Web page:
UN experts who claimed that Britain is guilty of “institutional racism” and accused a government-commissioned race report of “normalising white supremacy”, will visit London to carry out an investigation into discrimination.
Kemi Badenoch, the equalities minister, will meet the five-strong team from the Working Group of Experts on People of African Descent early next week.
It came a year after she rejected criticism of the report by the Government’s commission on race and ethnic disparities, chaired by Dr Tony Sewell, which found there was no evidence of institutional racism in the UK.
Evidence of “Afrophobia”
After the meeting, experts will travel around the country collecting evidence of racism, xenophobia and “Afrophobia”. They have already asked for examples of “the most significant human rights violations that people of African descent in the UK experience” and “emblematic cases of racial discrimination faced by people of African descent living in the UK”.
The group has also asked for examples of “racial bias and discrimination in the criminal justice system and law enforcement, including racial profiling and combating terrorism”.
Two years ago, the UN group rebuked Dr Sewell’s report, accusing it of “repackaging racist tropes and stereotypes as fact”.
“Institutional racism, structural invisibility, and longstanding inequalities have disproportionately impacted people of African descent living in the UK,” they said.
The working group has put out a call for evidence on “racism, racial discrimination, xenophobia, Afrophobia and related intolerance faced by people of African descent”.
It also asked for examples of “measures taken to prevent racial discrimination and protect victims of racism and hate crimes”, “mechanisms for the protection, integration and inclusion of migrants and refugees” and “responses to multiple forms of discrimination that specific groups of African descent may face and the efforts undertaken by the authorities to protect people of African descent from violations”.
The group said it will “examine in detail the situation of people of African descent in the country, to identify any problems and to make recommendations for how these could be resolved”.
It added: “The working group is required to look critically at the situation in the country and also identify good practices that could be replicated in other countries.”
In 2021, when the Sewell Report was published, the working group put out a statement claiming it effectively whitewashed the history of slavery and colonialism, and “further distorted and falsified historic facts”.
They said that the conclusions “may licence further racism, the promotion of negative racial stereotypes, and racial discrimination”.
They wrote: “In 2021, it is stunning to read a report on race and ethnicity that repackages racist tropes and stereotypes into fact, twisting data and misapplying statistics and studies into conclusory findings and ad hominem attacks on people of African descent.”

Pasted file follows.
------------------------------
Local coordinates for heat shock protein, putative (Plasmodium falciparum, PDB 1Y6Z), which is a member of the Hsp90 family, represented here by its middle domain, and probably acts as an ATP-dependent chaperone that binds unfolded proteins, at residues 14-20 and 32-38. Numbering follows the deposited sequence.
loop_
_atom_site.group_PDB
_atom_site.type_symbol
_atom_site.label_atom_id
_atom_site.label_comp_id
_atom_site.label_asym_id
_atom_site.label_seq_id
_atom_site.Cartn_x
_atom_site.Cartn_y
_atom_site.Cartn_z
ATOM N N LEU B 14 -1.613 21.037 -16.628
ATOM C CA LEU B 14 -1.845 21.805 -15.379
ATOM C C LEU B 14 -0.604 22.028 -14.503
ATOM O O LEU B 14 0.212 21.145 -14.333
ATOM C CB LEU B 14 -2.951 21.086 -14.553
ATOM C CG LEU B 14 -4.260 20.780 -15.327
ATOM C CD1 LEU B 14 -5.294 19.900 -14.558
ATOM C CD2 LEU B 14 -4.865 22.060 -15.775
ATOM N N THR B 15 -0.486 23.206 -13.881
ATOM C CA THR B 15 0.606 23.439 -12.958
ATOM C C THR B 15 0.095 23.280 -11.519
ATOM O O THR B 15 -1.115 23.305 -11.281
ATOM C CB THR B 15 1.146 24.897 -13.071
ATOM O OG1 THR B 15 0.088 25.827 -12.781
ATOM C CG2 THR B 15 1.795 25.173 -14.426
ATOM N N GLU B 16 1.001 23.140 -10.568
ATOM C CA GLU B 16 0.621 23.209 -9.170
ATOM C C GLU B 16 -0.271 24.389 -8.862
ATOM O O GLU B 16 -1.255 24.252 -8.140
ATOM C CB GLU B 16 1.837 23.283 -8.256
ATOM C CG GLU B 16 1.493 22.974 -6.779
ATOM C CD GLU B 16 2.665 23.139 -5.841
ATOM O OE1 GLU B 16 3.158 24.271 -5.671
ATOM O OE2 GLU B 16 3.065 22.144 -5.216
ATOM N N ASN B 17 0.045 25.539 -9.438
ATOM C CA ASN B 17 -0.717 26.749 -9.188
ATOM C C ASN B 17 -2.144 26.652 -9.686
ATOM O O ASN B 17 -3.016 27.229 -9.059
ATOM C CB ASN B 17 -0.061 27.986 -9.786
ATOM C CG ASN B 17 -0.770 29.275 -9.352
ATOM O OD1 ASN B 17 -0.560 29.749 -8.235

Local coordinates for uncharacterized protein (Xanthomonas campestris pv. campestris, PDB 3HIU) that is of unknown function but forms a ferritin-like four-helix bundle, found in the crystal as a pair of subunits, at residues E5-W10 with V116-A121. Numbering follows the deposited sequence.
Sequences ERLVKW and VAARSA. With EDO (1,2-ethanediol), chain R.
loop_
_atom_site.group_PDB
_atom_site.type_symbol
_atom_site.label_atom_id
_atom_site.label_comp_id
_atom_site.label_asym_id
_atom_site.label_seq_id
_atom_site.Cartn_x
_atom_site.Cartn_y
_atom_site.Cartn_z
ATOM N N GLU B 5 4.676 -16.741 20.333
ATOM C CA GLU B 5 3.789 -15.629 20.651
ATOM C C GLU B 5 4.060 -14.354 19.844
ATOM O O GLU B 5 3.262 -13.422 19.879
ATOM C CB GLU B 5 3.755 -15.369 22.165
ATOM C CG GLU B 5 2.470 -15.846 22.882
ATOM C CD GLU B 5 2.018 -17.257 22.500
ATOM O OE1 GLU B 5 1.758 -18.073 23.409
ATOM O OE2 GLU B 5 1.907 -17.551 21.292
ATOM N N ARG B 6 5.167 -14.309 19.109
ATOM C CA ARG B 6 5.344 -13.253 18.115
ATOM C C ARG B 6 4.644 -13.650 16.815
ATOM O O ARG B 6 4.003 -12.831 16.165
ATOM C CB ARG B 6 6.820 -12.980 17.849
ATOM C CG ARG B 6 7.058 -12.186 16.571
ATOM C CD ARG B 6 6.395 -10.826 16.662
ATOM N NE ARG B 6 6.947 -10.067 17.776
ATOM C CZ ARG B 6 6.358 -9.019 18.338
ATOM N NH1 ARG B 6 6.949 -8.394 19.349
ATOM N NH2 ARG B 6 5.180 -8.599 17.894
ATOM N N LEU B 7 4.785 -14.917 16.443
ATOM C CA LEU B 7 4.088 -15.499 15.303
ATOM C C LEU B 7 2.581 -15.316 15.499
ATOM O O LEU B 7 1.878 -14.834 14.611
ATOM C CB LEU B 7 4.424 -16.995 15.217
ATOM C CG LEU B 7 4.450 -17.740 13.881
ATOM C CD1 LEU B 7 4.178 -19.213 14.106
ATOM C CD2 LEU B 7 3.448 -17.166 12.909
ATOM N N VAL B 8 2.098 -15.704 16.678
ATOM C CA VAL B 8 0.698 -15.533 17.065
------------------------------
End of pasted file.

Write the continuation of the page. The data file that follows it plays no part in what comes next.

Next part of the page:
The group said the report “cites dubious evidence to make claims that rationalise white supremacy by using the familiar arguments that have always justified racial hierarchy”. They added: “This attempt to normalise white supremacy despite considerable research and evidence of institutional racism is an unfortunate sidestepping of the opportunity to acknowledge the atrocities of the past and the contributions of all in order to move forward.”
The experts said that the report omitted any recognition or analysis of institutional racism by the UN working group’s previous visit to the UK in 2012, and other studies.
“Without exception,” they said, “these reports have highlighted the damaging impact of institutional racism and deep-rooted inequities in areas such as health, education, employment, housing, stop-and-search practices and the criminal justice system in the UK.
“The reality is that people of African descent continue to experience poor economic, social and health outcomes at vastly disproportionate rates in the UK.
“While racial disparities may not always stem from racism or racial discrimination, there is also compelling evidence that the roots of these disparities lie in institutional racism and structural discrimination as they clearly do not reflect the preferences or priorities of the communities facing structural disadvantage.”
The group continued: “Instead, many racial disparities in the UK clearly reflect specific nodes of power and decision-making by employers, teachers, and others who dictate the opportunities and advantages available to people of African descent.
“Too often this decision-making reflects legacy mindsets of racial hierarchy. In other words, institutional racism, structural invisibility, and longstanding inequalities have disproportionately impacted people of African descent living in the UK.”